We’d recommend participating in activities that involves teamwork, support and encouragement, such as white water rafting, tandem cycling, or scuba diving together.  Not only do these type of activities give you a fun memory to share but it helps you to join as a couple more.  You will learn to rely on each other’s strengths and how to lift each other to push through personal barriers too.

6) PUT THINGS INTO PERSPECTIVE.

We have been guilty a few times of coming away from a place and only really appreciating it when we are looking through our photos.  Always keep in mind that this is a once in a lifetime experience and you might never get to go back.  Cherish every moment, as sooner or later, you’ll be back in the rat race like everybody else.

Sometimes, when we have an off-day we just have to man-up, realise how lucky we are and get over any issues.  For the most part, when things go wrong, it really isn’t that bad.  Don’t sweat the small stuff.  Remain calm.  If your travel partner misplaced something, it doesn’t help either of you to get mad or impatient.  Everyone makes mistakes.  Just take a minute to think about it - is it really worth worrying about or even fighting over?  We try to see the funny side of situations and laugh at the crazy things that happen.  Always be supportive and understanding.  On the bright side, mishaps make great travel stories (as we all know too well).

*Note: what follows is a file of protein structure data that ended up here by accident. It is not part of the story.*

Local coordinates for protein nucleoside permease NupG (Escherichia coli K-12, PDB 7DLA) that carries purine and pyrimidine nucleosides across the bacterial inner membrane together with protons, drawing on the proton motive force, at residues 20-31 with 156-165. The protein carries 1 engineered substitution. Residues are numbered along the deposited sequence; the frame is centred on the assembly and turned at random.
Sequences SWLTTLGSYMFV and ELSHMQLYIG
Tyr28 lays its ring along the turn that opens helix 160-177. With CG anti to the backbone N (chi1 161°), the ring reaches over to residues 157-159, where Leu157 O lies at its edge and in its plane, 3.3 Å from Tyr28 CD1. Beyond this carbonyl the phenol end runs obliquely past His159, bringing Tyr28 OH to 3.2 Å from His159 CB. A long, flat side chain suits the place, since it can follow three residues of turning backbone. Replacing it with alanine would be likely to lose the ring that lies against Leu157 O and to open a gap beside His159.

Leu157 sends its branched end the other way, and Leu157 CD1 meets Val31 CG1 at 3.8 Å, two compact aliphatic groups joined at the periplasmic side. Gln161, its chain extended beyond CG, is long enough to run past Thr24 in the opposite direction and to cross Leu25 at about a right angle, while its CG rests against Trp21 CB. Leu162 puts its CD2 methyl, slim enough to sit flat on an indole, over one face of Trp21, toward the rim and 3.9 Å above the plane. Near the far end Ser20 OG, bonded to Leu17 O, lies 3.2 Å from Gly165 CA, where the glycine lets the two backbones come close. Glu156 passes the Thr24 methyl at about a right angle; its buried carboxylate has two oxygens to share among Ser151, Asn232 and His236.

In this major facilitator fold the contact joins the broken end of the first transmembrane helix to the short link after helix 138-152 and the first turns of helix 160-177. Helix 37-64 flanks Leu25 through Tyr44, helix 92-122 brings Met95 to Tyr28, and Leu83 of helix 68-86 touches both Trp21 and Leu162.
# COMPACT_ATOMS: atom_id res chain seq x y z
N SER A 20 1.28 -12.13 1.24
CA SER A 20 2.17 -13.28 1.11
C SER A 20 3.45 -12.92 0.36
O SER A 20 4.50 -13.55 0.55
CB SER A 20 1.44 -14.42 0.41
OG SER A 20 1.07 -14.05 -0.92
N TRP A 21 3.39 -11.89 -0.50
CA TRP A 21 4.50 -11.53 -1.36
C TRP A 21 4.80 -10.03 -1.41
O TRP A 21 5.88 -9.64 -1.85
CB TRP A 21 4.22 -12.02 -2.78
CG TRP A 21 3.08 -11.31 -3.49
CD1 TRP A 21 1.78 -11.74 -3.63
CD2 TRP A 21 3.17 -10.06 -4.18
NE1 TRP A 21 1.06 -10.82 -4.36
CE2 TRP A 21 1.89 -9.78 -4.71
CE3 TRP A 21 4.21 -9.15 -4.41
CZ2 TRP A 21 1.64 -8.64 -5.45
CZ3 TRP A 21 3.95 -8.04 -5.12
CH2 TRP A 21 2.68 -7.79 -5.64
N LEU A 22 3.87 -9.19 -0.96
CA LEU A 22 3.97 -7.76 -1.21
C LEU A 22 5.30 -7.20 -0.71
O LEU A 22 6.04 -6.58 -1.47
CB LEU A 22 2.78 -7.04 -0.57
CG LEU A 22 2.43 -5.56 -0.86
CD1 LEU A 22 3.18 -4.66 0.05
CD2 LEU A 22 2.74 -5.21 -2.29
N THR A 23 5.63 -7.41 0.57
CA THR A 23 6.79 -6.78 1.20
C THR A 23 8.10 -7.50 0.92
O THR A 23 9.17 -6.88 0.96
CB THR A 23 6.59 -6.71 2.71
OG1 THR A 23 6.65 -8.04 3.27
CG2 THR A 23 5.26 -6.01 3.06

7) DIVIDE AND CONQUER.

If you are going to survive as a couple, then teamwork is essential.  We routinely employ the 'divide and conquer' approach to our travels, were we split up duties.  Gwyn’s ‘jobs’ are often associated with the van, cooking and taking pictures.  My tasks are usually cleaning, writing, negotiating and planning logistics/itinerary of the next country.  Whilst Gwyn cooks up, I will clean the van (trust us, it needs doing everyday).  The system works and no one feels they are putting all the graft in whilst the other sits back and enjoys the ride.

Leverage each other’s strengths - learn what each person is good at and define your roles.  By knowing our roles we limit arguments and misunderstandings (most of the time).

Despite what people think at home, travelling can be hard sometimes.  If you stick together and back each other up, you can get through the tough times.  We sometimes forget that when it comes down to it, we only have each other and there have been many times when we’ve both got each other out of sticky situations.  We don’t know what we would’ve done without the other being there, so appreciate this.

8) TAKE A BREAK.

This comes in two meanings.